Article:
Interview with Jon Walker, AppFolio's CTO and FounderTell us about your background and how you co-founded AppFolio? Why did you choose to build software for Property Managers?
This is the 3rd company where I have been the CTO and the first two were successfully acquired — I just love the process of building a company, this is the fun part! As my last company was winding down, I had lunch with Klaus and we both saw that there was real opportunity to build web-based software for specific industries be because they need good and easy to use software and they didn’t have it at the time. We wanted to change that.

I was attracted to property management partly because I had a bit of experience dealing with rental homes in the past. I have to admit that back then, I would consider myself at the “elementary school” level of education in property management, and today I am well on my way to a graduate degree. Early on we also started talking to many property managers and realized that there was a need for a new web-based property management software. None of the property managers we spoke with said they loved their software! Our customers work really hard to provide a great service to their owners and that’s something that we can relate to.

How do you, as the leader of the engineering team, work with UCSB?
We have a really great internship program so every summer we bring in a new class of interns and they work on relevant projects – exciting stuff that our customers end up seeing! Last summer we focused on our search functionality and a prototype of the AppFolio iPhone application. We also sponsor some events on campus, especially related to the engineering department. There is a grad student coffee hour and we sponsor some of the research events as well.

Our team will also collaborate with students when they are working on research where we have some expertise. Klaus and I are sometimes guest speakers and we tell the students about what we are doing and what is going on in the industry. We give them some real-world information that relates to what they are studying academically.

Our engineering team works really fast – we have a new product release/ update every 28 days. How does the team do it?
It really takes a lot of work to make it happen, but it is definitely worth it! We hear so much positive feedback from our customers that they really appreciate how fast we develop, and this makes it very rewarding for all of us.

First of all, we can do this because we have a brilliant engineering team and they make a commitment to what they can accomplish in 4 weeks and they work hard to meet these commitments. We also have invested in technology to automate everything that we can. We have a huge suite of automated tests that ensures that when we do a release everything still works as well as it did before. We also have a large number of customers and when you are making releases every month, the actual process of the release is a very big task. We’ve automated quite a bit of this process as well. The third thing that really makes this work (and it is potentially the most important!) is that we rely on customer feedback. We release a version of a feature that might not have every bell and whistle and then we rely on our customers to tell us what to prioritize next.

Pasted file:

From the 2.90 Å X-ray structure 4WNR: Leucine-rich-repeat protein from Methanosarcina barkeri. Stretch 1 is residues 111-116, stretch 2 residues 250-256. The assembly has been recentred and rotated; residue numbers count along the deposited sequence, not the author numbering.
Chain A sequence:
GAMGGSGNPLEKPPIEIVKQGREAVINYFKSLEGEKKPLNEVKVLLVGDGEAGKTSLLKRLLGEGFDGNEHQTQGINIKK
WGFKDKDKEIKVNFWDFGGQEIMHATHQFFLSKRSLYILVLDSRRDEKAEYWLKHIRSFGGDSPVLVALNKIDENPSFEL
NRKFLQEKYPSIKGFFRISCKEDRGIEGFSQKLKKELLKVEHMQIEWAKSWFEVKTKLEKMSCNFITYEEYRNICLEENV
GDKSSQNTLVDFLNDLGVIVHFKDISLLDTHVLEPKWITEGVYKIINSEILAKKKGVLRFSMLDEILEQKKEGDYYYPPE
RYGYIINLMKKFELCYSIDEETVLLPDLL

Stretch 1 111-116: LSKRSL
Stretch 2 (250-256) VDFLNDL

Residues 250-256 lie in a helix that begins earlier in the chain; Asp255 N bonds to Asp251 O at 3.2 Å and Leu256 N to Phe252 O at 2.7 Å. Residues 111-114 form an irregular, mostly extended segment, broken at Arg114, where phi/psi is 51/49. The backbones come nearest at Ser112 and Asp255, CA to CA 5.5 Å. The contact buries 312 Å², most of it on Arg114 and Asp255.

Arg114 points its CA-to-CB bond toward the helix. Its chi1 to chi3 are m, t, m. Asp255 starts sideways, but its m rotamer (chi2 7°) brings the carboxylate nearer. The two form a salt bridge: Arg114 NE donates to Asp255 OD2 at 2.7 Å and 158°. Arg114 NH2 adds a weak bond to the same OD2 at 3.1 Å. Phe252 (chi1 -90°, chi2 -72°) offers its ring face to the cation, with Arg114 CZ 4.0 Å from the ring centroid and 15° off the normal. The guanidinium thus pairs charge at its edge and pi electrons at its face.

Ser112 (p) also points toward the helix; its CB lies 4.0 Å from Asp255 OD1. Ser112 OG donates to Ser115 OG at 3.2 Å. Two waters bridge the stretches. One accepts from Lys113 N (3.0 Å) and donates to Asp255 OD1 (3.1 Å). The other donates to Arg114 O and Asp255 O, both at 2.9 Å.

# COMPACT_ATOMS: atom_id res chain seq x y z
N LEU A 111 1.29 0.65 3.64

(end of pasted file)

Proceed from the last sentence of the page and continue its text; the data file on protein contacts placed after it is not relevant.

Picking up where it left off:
Every AppFolian sees every customer request email and I think this is really important. It is amazing how willing our customers are to spend time with us on the phone and help tell us what they need.

What do you think is the future of SaaS – has it peaked or is there still a ways to go?
I think that this is really interesting because on the consumer side, it seems mainstream and you can see the most acceptance. There are a lot of people using Facebook, Hotmail, and Gmail and things like that. I just read the other day that there are a 100 million people in the U.S. using social networks.

From my perspective, there is still a lot of opportunity for businesses to develop and use web-based software. It is still early but people are starting to really see the benefits of it. To me, use of web-based software in business will come in like a tidal wave – it’s on the way.

You were a basketball player at Westmont (I can tell because you’re tall!) how did playing college basketball impact your approach to founding companies and managing engineers?
It’s funny because my coach from college is the VP of Player Personnel for the Miami Heat (Chet Kammerer). I was just out visiting him in Florida and I was telling him that most of what I learned about managing people and running a business is from him.

One of the things I learned from him was that every person is unique. I would see how he would treat each person on the team differently. Some people needed praise and some people needed him to be tough on them. This was interesting because I was used to the idea that you should treat everyone on a team the same. Now I try and recognize that certain people need different things. Another thing I learned from him was that people really want to be challenged to reach their full potential. Lastly, an important thing I learned from him was part of a story he shared with me. A friend of his was getting involved with coaching and went to talk to him for advice. His friend was expecting to hear all about the strategy and important coaching techniques he should learn first. But Chet told him to forget about all of that and that the most important thing to remember is to recruit great players. We try to do this 100% of the time at AppFolio and I’m really proud of all of the great people at AppFolio. I think we feel like a team here and I like the idea of succeeding as a team opposed to succeeding as an individual.